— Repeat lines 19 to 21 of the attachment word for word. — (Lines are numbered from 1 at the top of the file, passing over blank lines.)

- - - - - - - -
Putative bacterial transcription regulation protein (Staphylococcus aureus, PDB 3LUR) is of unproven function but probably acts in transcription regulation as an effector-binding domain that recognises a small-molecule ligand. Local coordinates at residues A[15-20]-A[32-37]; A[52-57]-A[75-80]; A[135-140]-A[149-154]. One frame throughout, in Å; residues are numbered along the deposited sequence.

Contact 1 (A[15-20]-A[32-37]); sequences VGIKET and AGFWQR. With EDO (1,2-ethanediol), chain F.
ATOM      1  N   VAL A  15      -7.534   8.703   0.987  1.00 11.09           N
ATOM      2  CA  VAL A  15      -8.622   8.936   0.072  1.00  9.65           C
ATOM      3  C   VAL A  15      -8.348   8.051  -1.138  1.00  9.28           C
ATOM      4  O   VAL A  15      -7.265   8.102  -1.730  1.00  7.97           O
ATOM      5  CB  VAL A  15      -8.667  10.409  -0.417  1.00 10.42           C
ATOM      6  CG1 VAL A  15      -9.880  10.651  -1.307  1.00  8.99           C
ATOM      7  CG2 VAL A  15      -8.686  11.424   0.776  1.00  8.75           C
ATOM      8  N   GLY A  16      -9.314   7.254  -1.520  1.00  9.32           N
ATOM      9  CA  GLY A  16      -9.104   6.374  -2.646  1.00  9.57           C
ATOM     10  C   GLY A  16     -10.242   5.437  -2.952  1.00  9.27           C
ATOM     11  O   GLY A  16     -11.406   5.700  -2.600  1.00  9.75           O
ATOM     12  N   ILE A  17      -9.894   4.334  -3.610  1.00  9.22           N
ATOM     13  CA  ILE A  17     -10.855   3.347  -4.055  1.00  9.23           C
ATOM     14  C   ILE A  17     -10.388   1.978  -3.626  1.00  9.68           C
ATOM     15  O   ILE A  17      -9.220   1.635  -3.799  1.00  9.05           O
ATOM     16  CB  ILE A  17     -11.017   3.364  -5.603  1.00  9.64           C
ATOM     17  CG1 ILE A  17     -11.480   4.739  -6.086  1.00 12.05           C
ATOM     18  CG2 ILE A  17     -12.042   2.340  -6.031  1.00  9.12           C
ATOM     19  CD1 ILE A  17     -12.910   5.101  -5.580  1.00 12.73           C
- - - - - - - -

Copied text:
ATOM     17  CG1 ILE A  17     -11.480   4.739  -6.086  1.00 12.05           C
ATOM     18  CG2 ILE A  17     -12.042   2.340  -6.031  1.00  9.12           C
ATOM     19  CD1 ILE A  17     -12.910   5.101  -5.580  1.00 12.73           C